This week we start off with an overview of issues to watch during the 2023 Legislative Session and transition into a one on one interview with democratic Governor Jay Inslee, now in his third term of office. We cover his $4 billion housing referendum proposal, his thoughts on roadside encampments, the Snake River Dams, and more.
Here’s a sample of the discussion:
HOST: It looks like we’re talking about more than 5,000 housing units in the initial biennium and then over 20,000, maybe 24,000 or more, over the next, I believe, eight years or the three biennium following it. Four billion dollars, a lot of money, obviously. That’s a lot of housing as well. Do you think or have you heard from any skeptics at this point about people who are concerned that we’re already spending so much money on housing in the name of trying to reduce housing expense, the cost of living, and to help people transition into homes that this… why spend more money?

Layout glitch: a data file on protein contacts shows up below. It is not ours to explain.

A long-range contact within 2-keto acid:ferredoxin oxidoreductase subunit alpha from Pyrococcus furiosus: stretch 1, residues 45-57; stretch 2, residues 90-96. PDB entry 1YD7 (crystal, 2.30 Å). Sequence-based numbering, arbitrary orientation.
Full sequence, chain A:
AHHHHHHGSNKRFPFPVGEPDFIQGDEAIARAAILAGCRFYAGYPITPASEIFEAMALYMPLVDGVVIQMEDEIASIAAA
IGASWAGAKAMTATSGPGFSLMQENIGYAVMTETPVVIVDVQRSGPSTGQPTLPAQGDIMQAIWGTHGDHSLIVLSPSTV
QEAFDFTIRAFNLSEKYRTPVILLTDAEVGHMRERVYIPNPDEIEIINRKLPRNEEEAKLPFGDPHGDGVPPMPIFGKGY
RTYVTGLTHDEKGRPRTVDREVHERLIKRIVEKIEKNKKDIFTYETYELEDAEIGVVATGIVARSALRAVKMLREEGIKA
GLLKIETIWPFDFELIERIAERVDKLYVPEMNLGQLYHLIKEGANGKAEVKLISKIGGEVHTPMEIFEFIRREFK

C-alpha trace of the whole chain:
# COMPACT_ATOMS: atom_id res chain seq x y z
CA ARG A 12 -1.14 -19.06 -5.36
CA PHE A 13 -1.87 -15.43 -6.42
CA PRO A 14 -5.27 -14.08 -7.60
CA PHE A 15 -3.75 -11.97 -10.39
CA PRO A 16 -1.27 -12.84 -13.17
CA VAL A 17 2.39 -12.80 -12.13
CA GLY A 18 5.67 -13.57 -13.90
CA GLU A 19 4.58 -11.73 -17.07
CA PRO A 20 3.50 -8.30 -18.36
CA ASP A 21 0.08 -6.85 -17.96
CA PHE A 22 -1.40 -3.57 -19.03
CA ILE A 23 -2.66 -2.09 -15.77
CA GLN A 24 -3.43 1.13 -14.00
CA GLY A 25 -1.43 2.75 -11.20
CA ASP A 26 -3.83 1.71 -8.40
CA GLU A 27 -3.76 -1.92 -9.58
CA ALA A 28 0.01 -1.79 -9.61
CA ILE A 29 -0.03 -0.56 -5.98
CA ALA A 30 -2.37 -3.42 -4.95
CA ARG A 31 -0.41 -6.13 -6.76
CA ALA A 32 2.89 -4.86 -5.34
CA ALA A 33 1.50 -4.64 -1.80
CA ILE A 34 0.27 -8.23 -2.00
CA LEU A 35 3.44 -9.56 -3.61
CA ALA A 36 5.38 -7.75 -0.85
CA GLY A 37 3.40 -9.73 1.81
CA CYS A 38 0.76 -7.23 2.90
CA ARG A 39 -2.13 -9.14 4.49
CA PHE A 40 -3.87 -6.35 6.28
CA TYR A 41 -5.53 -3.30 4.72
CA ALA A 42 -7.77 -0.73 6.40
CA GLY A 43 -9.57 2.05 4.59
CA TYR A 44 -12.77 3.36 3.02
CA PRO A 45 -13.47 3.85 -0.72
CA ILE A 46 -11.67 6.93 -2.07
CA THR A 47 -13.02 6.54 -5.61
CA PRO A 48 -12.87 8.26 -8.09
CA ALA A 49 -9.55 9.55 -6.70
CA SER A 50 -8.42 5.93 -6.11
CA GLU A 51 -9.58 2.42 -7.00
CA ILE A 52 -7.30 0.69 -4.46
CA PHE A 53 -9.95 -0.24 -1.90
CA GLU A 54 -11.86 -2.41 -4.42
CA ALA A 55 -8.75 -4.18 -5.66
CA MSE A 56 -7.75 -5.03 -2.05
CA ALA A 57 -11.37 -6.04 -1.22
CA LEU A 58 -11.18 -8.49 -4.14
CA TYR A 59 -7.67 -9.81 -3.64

INSLEE: “Well, I’m pretty confident that this proposal meets where Washingtonians are. Number one, they really believe and I believe we’re a better state than this. This is not acceptable to have this level of homelessness. People do not find it acceptable to have people camped out in our parks and our schoolyards and along our freeways. We have to take action. And this is not a self-correcting thing. If we ignore it, it’s not going to go away. And you can’t just vaporize people just keep moving them around. We’ve got to provide housing and that costs a few dollars. Now, what we know is when we do this, it works. We’re moving people into housing. We’re providing mental health, but we’re not doing it at the scale that we need to do it. We simply have to provide more housing. If we don’t have roofs, we’re going to have a homelessness problem. So this is at the scale that is necessary. It’s a reasonable proposal. And there’s a couple of things about it I think fundamentally are going to provide or to win wide acceptance. Number one, we need to do it now. Look, we can nibble on this problem for decades and we’re not going to really get to the root of the problem. We need a solution now. That’s why this bonding proposal gives us the resources to go out to build that housing now, not thirty years from now, bit by bit. Second, this money doesn’t disappear. You actually get an asset. It’s like when you buy your home, you get a mortgage, right? You borrow some money, but you get a home. You create an asset. We’re creating assets for Washingtonians that are going to be there for years for other people in the state of Washington. So I think it’s very close to where the heart of Washingtonians are. We’ve got to take action on this. It’s the right thing to do.”